The reason that homeschoolers tend to perform well academically is because homeschoolers are raised as Thinkers. A Thinker's education can be had at any sort of school, but as it happens, most homeschoolers get a great Thinker's education. You've been trained to think for yourself, to apply the information you've learned and make interpretive judgments about life, and not to be reliant on others to supply you with regurgitated value assessments.
So, be thankful! You have been blessed with a great gift: a Thinker's education. This should also encourage you to work hard in your studies as you finish up the year, so that you will more completely own your education experience and become more steadfastly rooted as a Thinker.
There are hard parts to being raised and equipped to be a Thinker—it extends beyond our calling as students. We have been stripped of the right to be apathetic in any way. In our callings as siblings, it means that we do not stand silently by as a sibling looks for wisdom and encouragement. Our calling to be a Thinking son or daughter doesn't mean that we should exert our influence on parents, but quite the other way around. As their fellow Thinkers, we can listen to and learn from our parents' wisdom, then actively look for ways to apply it in our lives. It means that our friendships should have depth beyond simply spending aimless time with people, but actively being involved in their lives, investing in our friends so that we all benefit from being involved in each other's lives. In our calling as a citizen, we have access to the halls where far-reaching decisions are made, and we can play a role. As Thinking employees, we shouldn't mindlessly execute the tasks we're given, but actively look for ways to im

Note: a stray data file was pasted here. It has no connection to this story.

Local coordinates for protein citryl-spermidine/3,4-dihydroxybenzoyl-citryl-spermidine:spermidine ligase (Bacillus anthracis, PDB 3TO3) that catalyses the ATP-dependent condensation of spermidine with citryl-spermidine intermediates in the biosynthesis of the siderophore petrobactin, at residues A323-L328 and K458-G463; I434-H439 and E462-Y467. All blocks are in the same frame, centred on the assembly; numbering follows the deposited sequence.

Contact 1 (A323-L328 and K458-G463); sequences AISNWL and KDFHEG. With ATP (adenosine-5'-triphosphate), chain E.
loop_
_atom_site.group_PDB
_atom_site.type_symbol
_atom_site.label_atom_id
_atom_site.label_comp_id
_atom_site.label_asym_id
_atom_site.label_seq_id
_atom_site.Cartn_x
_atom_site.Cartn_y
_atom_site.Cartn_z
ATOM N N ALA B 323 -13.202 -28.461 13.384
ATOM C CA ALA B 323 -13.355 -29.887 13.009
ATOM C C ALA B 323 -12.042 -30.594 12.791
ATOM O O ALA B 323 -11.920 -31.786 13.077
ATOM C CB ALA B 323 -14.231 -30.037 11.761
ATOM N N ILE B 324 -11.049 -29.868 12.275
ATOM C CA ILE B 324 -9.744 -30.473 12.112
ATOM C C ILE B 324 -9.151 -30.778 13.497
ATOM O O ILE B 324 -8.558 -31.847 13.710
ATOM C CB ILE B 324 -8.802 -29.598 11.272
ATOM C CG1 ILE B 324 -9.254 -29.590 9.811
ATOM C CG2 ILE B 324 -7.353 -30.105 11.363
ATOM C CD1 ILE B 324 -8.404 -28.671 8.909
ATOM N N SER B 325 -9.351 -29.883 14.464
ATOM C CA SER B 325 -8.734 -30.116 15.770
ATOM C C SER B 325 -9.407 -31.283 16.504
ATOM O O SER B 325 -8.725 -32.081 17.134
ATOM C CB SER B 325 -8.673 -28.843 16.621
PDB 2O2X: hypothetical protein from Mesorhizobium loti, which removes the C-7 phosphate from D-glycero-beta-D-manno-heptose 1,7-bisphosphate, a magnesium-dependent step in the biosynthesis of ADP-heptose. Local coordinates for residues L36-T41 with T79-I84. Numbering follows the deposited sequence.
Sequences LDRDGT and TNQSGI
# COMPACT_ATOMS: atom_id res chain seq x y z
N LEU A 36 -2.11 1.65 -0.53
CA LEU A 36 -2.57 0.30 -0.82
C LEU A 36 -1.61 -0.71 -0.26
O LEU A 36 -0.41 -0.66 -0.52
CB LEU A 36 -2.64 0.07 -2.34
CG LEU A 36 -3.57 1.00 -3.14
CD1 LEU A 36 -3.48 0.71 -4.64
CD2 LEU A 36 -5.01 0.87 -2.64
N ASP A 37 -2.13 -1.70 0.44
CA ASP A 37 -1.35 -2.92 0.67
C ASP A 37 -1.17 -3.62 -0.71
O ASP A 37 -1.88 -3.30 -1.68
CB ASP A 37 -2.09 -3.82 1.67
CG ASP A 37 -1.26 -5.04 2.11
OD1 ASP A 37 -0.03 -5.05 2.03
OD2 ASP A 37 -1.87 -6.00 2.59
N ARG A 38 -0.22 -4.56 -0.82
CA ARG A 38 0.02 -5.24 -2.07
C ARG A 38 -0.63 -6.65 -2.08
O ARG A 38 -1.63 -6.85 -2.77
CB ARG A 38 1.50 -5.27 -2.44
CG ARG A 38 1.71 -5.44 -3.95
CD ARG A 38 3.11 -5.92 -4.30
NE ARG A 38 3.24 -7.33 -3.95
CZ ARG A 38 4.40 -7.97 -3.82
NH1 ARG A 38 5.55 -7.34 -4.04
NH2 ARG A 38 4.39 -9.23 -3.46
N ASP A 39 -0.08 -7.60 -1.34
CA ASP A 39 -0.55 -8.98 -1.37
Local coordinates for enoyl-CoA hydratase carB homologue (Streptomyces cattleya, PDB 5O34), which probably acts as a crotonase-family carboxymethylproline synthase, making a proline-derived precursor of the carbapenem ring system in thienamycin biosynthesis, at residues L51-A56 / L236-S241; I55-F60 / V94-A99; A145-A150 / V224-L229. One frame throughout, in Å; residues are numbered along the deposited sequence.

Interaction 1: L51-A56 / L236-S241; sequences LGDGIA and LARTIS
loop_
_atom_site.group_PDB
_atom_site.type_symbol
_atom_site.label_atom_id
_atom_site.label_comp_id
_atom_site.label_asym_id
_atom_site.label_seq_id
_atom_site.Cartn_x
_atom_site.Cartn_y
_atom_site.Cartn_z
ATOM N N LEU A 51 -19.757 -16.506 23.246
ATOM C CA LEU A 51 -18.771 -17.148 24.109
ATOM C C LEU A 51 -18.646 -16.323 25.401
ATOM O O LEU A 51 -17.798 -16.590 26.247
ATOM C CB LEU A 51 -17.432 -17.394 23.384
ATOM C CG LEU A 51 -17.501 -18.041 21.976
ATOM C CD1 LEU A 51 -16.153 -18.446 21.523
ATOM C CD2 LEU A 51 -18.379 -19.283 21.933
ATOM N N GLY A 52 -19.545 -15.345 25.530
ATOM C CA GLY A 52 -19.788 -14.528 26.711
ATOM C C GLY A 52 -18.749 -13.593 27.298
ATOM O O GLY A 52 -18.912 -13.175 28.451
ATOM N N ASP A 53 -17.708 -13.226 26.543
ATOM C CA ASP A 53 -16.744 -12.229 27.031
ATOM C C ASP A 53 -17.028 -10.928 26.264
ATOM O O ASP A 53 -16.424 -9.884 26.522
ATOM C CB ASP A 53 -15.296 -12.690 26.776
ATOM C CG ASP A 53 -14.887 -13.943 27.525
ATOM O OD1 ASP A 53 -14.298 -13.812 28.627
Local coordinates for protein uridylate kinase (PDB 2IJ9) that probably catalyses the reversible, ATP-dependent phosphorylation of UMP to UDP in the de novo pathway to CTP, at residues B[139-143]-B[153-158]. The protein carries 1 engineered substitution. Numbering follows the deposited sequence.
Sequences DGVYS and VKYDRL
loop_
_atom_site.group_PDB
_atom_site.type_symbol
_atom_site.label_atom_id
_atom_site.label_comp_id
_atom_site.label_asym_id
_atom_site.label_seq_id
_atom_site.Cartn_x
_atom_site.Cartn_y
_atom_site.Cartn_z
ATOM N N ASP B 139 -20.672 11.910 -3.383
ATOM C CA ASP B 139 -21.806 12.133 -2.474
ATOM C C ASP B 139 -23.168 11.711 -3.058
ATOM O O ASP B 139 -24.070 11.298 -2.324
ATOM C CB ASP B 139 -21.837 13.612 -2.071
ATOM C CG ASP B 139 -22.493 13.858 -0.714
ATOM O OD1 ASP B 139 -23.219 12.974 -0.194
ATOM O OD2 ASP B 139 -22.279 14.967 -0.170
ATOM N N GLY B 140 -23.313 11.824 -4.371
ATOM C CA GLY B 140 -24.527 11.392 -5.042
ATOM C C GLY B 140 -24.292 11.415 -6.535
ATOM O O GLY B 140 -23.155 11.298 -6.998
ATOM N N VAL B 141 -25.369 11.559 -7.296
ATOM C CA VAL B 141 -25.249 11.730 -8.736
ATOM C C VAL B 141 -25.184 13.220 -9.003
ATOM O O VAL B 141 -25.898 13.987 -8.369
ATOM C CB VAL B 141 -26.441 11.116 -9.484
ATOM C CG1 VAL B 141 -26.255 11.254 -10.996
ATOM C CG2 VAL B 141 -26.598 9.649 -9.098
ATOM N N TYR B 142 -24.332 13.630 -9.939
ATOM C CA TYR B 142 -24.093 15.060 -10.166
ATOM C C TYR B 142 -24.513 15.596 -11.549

prove on the systems that drive that organization.
Being a Thinker doesn't mean your occupational calling is going to be a high-profile, high-paying, power-brokering position in a big city. It isn't a paycheck or a job description, but a way of going about your daily life and a lens through which you view your future.
As you consider your future, remember that the people in the ivory towers, walking the streets of Wall Street, preaching from the pulpits, writing books that shape our culture, and raising the future generations of Thinkers used to be in your position, a few months away from graduating from high school. They, too, faced the same set of decisions you now face.
When you graduate next spring, you're going to join a hugely influential sector of society that is looking for successors, of which you're the youngest and least. But everyone started out in your shoes. Face this with humility, but gusto and determination. Great things are ahead, things for which you have been soundly trained.
Ethan Wingfield will be a sophomore this fall at Brown University. Having grown up in Western North Carolina and homeschooled for 13 years, Ethan comes from a family of six children. He is currently an elected representative on Brown's student government, the web editor of the Brown Spectator, on leadership with Brown's Reformed University Fellowship, and heads a web development firm.